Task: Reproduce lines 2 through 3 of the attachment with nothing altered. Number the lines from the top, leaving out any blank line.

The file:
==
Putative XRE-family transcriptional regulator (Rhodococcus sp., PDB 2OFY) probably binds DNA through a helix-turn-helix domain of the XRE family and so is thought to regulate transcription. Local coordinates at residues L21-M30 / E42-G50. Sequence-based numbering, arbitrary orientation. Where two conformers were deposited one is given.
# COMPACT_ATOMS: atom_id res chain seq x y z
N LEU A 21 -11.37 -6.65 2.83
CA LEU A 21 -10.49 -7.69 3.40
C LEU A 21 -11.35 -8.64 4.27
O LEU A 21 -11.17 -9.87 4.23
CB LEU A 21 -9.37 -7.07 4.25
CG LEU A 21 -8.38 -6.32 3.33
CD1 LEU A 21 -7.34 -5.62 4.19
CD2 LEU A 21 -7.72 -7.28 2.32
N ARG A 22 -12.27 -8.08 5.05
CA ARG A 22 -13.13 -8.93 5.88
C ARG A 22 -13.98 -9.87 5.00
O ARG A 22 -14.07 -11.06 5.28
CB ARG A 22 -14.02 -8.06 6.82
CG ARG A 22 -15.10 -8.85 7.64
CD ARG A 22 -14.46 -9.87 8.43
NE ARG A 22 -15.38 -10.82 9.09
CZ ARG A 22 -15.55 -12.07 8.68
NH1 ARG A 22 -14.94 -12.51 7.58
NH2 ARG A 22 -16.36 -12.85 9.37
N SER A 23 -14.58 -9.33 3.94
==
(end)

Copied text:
# COMPACT_ATOMS: atom_id res chain seq x y z
N LEU A 21 -11.37 -6.65 2.83